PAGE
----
Spreading the News—by Jamie Levine
In the past week or so, my daughter has finished up kindergarten and become a first grader. She even knows details about her new teacher, and already has formulated personal opinions about this woman. Also, thanks to Facebook and the hyper-involved mothers of my Long Island town (admittedly in this case, I must include myself), Jayda knows the names of many of the kids who are in her first grade class. Most significantly, she has mourned the loss of friends who will no longer be in her classroom (selectively forgetting that she attends a small school and that she will still see her former classmates at recess, after school, and at special events and play dates): “But Mommy…she won’t be in my class and I won’t be with her every minute anymore! It won’t be the same! We can’t be BFFs!” Little girls in suburbia can be so darn dramatic. Or maybe it’s just my Jayda? Regardless, my kid certainly knows how to communicate her thoughts and feelings all too well.
However, unlike my daughter, there are countless other children who don’t mindlessly rant about their teachers or friends, and who even, in fact, have communication disorders. One of the most amazing things about being a speech-language pathologist is that I can help so many different kinds of kids. And practically speaking, I can take my new career in so many different directions. Initially, I thought I’d wind up working in a public school because the concept of having my work schedule match Jayda’s school schedule seemed ideal, but after student teaching at a public elementary school for one of my externships, I decided being a public school SLP was not my dream job. My dream job still is working with children, and I do still want to have a schedule similar to Jayda’s, but that doesn’t have to mean working in a public school. It also doesn’t have to mean working with school-age children. But maybe I will in the future. I have a lot of options. However, I have to start somewhere…and I have to start my new career soon. So, I’m starting in September with a great opportunity that was recently offered to me: A full-time position which will enable me to fulfill my clinical fellowship in the shortest amount of time possible so that I can progress to the next stage of my career in nine months. It’s an opportunity that pays well, provides me with medical benefits, and offers me a diverse and interesting caseload. It’s a job I never pictured myself doing—but I think it’s going to be a rewarding one and I know I’m going to learn and grow a lot: I’ll be providing early intervention speech therapy services in childrens’ homes, working with infants and toddlers, ages 0-3.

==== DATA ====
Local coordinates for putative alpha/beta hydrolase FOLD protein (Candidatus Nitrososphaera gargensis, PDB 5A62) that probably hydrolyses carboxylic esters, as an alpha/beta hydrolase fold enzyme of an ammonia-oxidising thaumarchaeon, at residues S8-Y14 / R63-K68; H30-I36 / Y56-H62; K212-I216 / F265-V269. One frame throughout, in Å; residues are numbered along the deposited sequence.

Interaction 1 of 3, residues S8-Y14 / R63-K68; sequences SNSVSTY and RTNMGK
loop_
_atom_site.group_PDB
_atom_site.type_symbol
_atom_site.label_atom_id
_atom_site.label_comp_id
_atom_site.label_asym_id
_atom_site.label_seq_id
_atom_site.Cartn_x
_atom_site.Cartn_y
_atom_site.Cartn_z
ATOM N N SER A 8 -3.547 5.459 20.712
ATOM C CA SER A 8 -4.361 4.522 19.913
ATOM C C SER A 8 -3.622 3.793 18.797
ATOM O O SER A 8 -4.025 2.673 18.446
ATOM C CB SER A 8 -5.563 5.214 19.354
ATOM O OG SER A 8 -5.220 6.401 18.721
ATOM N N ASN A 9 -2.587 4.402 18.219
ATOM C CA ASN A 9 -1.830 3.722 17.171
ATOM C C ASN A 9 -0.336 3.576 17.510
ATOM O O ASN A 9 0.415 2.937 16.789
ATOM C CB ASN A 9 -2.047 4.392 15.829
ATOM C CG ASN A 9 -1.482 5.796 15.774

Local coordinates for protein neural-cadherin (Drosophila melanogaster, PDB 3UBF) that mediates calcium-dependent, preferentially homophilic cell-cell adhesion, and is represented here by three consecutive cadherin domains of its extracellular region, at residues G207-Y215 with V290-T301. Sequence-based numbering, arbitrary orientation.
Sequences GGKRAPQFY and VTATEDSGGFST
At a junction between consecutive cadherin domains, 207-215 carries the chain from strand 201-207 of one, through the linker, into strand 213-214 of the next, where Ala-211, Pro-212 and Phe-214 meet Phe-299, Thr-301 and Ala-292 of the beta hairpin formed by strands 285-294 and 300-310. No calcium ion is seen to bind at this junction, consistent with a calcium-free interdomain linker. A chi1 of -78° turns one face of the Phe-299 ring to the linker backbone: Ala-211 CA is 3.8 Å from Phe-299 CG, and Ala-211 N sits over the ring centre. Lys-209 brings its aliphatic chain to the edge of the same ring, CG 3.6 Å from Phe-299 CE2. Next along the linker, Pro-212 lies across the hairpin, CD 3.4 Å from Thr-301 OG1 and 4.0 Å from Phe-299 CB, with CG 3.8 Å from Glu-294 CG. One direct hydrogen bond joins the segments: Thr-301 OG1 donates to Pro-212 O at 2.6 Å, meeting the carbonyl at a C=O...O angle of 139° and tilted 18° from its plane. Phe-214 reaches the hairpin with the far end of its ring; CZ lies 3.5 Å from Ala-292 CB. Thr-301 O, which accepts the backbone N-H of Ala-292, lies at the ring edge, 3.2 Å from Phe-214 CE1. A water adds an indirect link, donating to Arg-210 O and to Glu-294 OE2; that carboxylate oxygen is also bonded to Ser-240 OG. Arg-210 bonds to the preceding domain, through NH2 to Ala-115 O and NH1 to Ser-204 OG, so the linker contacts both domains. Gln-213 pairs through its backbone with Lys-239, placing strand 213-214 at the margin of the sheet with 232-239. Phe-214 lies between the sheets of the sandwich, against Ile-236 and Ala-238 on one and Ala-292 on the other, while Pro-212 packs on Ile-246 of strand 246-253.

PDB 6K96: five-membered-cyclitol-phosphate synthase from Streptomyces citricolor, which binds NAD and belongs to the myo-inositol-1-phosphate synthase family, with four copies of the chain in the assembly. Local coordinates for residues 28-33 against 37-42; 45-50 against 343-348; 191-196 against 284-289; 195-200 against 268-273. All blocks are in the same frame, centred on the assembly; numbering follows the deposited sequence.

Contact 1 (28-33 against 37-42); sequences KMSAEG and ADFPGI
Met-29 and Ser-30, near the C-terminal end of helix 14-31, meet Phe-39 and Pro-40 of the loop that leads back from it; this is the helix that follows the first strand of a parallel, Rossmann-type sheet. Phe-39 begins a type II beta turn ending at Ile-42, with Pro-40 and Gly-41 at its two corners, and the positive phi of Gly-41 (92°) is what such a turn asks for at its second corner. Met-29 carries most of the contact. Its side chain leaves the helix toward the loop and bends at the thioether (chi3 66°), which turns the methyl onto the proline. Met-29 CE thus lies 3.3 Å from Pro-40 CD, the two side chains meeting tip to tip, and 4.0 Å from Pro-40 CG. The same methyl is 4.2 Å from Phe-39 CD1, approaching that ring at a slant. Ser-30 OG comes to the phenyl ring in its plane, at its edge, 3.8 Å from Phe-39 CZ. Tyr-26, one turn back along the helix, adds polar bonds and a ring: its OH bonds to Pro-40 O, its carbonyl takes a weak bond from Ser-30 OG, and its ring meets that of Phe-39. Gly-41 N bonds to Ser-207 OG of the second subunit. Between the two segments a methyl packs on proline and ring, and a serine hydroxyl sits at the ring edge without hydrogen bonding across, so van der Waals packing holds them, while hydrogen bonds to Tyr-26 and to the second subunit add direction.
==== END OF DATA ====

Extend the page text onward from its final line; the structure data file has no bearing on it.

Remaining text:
I just spent a whirlwind weekend with my loquacious daughter—who verbally manipulated her grandpa into putting down his bagel mid-bite to play board games her, made up an intricate story to explain to me why she had cookie crumbs on her face when she wasn’t supposed to open up a new bag of cookies, engaged a woman at the gym whom she barely knew in a long conversation about her outfit, chatted in the back of my car with her friend about everything from pop stars to their favorite ice cream flavors—and much more. But best of all, she told me dozens of times that she loves me. Shouldn’t every mother get the chance to hear her child say the words she wants to hear? What could be better than intervening early to help make that happen? I’m hoping September is going to be the start of something very good—both for me, and the families with whom I’ll be working.